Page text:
There is the Habitat for Humanity, which in many cases provides the dignity of having a home that would not otherwise be available for people. There is the Children's Aid Society; the Hastings and Prince Edward Counties Health Unit; the Heart and Stroke Foundation; the Multiple Sclerosis Society; and the number of children's day cares we have in our riding and the hundreds of volunteers who help out, helping the moms and pops feel more comfortable during their day at work, knowing their children are being looked after.
It is the Community Living and the Chamber of Commerce. I served as the president of a local Chamber of Commerce, and when I see the hundreds of members and hundreds of businesses that reach out, not only through the business itself but through their employees, as members of the Chamber of Commerce, I know they contribute tremendously to our area.
There is the Red Cross and the Sexual Assault Centre, and it is sad that we need that, but for those who have been victimized, what a wonderful resource it is, to be able to reach out and be assisted.
There is the Salvation Army, Sally Ann as most of us comfortably call it. When we see that kettle campaign every year, that is only the tip of the iceberg of all the wonderful work and volunteerism they do in our communities.
There is the Three Oaks shelter for abused women. Once again, it is unfortunate that in society we even need something like that, but it is a reality we have. When we have the people who help in those times of distress, it is tremendously encouraging.
We have the Trenton Military Family Resource Centre, and of course this has been more in vogue as we have had a number of repatriation ceremonies at Trenton, right next to me. I see the post-traumatic stress syndrome that is evident through a number of armed forces personnel. I am very pleased to see the volunteers there.
There is, of course, the United Way itself, which is really an umbrella financial organization that just absolutely makes it possible for a number of these groups to be able to participate. It raises a significant amount of funds. Those funds come through volunteers, companies, corporations and individuals.
There are the Victorian Order of Nurses, the Quinte Vocational Support Services, the Brain Injury Association, and Foundations itself, which is a group dedicated to assisting young people having challenges or looking for mentorship or fellowship. Some people classify it as a drop-in centre, but it does so much more. It provides a hot meal, a warm smile and a ready helping hand. There is the Diabetes Foundation and the various hospice organizations supported by many volunteers in all communities. At times of ultimate sadness, there are ways to reach out, help console and show the consideration necessary.
There is the Diabetes Foundation, as I mentioned before, and the Mental Health Support Network. In my area, there is the Quinte United Immigrant Services. It is a wonderful help not only to new Canadians who go there for advice and assistance but, as a member of Parliament who deals with a number of immigration cases, as do a number of my colleague, I find it a wonderful assistant to me in providing support, consideration and advice. There is Pathways to Independence. Having been a big brother myself over a number of years, I know Big Brothers Big Sisters reaches out and helps many people.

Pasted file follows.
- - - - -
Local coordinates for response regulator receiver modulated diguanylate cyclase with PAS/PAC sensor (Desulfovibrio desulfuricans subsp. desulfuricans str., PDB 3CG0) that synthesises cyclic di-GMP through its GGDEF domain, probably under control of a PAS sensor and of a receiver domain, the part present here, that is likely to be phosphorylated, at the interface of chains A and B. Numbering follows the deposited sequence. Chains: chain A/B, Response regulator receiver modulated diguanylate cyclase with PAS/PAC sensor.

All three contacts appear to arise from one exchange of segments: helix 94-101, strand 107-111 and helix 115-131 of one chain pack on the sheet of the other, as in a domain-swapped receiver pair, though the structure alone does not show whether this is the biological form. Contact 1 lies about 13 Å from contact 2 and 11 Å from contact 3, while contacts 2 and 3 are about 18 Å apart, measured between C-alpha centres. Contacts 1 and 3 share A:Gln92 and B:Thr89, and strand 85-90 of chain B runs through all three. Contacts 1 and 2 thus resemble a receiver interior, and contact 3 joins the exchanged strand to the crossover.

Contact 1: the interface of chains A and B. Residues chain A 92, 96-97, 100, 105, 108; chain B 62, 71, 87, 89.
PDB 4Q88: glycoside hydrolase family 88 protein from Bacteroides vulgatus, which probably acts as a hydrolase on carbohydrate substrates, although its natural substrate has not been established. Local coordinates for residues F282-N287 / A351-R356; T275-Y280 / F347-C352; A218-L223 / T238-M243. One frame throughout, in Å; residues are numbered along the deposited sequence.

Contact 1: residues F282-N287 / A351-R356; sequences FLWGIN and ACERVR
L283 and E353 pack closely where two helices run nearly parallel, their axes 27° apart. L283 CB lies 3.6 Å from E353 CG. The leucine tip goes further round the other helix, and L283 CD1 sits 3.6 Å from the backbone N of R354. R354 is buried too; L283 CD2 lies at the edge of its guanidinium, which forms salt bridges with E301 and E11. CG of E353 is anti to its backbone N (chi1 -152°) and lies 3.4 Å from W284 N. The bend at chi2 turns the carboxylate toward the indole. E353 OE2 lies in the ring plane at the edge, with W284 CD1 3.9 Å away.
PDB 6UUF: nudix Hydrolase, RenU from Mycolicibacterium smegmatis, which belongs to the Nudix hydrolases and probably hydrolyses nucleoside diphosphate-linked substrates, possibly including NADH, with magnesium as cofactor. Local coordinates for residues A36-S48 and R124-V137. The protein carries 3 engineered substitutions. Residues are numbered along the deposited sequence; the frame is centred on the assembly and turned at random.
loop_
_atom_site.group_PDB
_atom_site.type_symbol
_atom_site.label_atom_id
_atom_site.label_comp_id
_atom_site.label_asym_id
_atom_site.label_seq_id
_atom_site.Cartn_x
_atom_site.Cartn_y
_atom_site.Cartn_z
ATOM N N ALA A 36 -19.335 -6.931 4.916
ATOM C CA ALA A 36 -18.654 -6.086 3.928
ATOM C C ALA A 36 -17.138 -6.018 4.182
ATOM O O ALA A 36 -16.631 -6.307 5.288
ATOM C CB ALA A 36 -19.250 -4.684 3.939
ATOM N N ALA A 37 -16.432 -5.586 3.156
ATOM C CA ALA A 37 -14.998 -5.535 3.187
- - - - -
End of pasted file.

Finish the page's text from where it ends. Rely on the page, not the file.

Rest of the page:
There are autism services and local hospital auxiliaries. I am sure many people go into hospitals and always find the auxiliary there to reach out, welcome, give directions and console at times of distress. There are, of course, all churches spread throughout the country. There are a significant number in my riding who are most active. They run many volunteer programs and are literally a cornerstone of our communities.
There are service clubs, such as the Legion, the Rotary, the Kiwanis, the Lions, the Women's Institute, the Kinsmen or the Elks. The list goes on. It is absolute volunteerism to the ultimate. There is Meals on Wheels for those who are not able to cook their own meals; they do not have the capacity, the commodities or the ability to do so. There are senior citizens clubs that reach out to people they know need help, guidance and assistance. There are Scouts Canada, the Girl Guides and the Humane Society. People question why I would include Humane Society. To many people who live alone or have an animal, that animal is a very precious being, so the Humane Society reaches out in a number of ways.
There are thousands of coaches, sponsors and volunteers in many sporting, cultural and artistic organizations throughout the ridings in our country. I know many of them. I have been a coach myself at the various levels, whether provincial, national or local. I see the countless hours put in on semi-pro teams and kids' teams or teachers putting in the dedicated commitment to many young people after hours. There are many more I could name, but I am obviously limited in my time here today in listing all the local contributors, let alone those who reach out both nationally and internationally.
We have to remember that it is our young people. They might not be able to donate money, but they represent an important demographic because they are future of philanthropy. Though they make up a small number, they of course will ensure the future sustainability of our voluntary sectors. We all recognize that seniors are the most active volunteers, but as they age, they will begin to reduce their volunteer participation.
Our government has numerous programs and projects that encourage youth in their philanthropic endeavours, because when people are inspired to take action, they can make an incredible impact not only in their communities but around the world. Whatever way it is manifested, philanthropy plays an important role in our country. It is at the heart of who we are as a nation; it is part of our identity; it is at the core of our values; and it is the spirit of giving of every type, from donating to volunteering. It defines our people and our country. Therefore, why do we need to legislate a national philanthropy day? As the Prime Minister has himself said, volunteers need to be acknowledged and honoured for their work. This day would be a day to do so.
I am happy to support this legislation highlighting the actions of so many generous Canadians across the country. I tip my hat and my hand today to all of those who contribute so much to making our country what it is.